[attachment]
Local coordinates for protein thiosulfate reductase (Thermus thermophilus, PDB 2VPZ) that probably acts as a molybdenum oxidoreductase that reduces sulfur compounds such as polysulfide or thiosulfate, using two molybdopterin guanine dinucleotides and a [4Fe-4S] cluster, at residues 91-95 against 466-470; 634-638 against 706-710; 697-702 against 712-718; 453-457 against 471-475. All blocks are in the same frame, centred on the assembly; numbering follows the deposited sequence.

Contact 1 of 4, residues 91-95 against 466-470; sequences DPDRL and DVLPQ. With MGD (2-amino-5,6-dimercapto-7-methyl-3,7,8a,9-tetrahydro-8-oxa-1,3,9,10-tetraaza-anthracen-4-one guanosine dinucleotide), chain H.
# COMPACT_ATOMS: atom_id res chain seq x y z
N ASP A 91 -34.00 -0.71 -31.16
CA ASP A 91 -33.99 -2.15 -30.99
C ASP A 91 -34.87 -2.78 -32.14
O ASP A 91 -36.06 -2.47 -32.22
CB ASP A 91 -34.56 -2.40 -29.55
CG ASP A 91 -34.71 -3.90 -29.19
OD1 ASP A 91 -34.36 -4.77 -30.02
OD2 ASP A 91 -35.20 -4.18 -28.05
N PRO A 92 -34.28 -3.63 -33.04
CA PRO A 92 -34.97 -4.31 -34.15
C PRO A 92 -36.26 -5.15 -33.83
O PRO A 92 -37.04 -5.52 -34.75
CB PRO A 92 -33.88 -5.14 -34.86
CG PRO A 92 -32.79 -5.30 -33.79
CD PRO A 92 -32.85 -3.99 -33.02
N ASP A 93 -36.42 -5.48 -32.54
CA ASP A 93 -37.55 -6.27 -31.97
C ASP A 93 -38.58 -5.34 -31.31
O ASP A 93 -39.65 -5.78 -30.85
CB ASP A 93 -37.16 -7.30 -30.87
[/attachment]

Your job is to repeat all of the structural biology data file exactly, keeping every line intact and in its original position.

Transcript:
Local coordinates for protein thiosulfate reductase (Thermus thermophilus, PDB 2VPZ) that probably acts as a molybdenum oxidoreductase that reduces sulfur compounds such as polysulfide or thiosulfate, using two molybdopterin guanine dinucleotides and a [4Fe-4S] cluster, at residues 91-95 against 466-470; 634-638 against 706-710; 697-702 against 712-718; 453-457 against 471-475. All blocks are in the same frame, centred on the assembly; numbering follows the deposited sequence.

Contact 1 of 4, residues 91-95 against 466-470; sequences DPDRL and DVLPQ. With MGD (2-amino-5,6-dimercapto-7-methyl-3,7,8a,9-tetrahydro-8-oxa-1,3,9,10-tetraaza-anthracen-4-one guanosine dinucleotide), chain H.
# COMPACT_ATOMS: atom_id res chain seq x y z
N ASP A 91 -34.00 -0.71 -31.16
CA ASP A 91 -33.99 -2.15 -30.99
C ASP A 91 -34.87 -2.78 -32.14
O ASP A 91 -36.06 -2.47 -32.22
CB ASP A 91 -34.56 -2.40 -29.55
CG ASP A 91 -34.71 -3.90 -29.19
OD1 ASP A 91 -34.36 -4.77 -30.02
OD2 ASP A 91 -35.20 -4.18 -28.05
N PRO A 92 -34.28 -3.63 -33.04
CA PRO A 92 -34.97 -4.31 -34.15
C PRO A 92 -36.26 -5.15 -33.83
O PRO A 92 -37.04 -5.52 -34.75
CB PRO A 92 -33.88 -5.14 -34.86
CG PRO A 92 -32.79 -5.30 -33.79
CD PRO A 92 -32.85 -3.99 -33.02
N ASP A 93 -36.42 -5.48 -32.54
CA ASP A 93 -37.55 -6.27 -31.97
C ASP A 93 -38.58 -5.34 -31.31
O ASP A 93 -39.65 -5.78 -30.85
CB ASP A 93 -37.16 -7.30 -30.87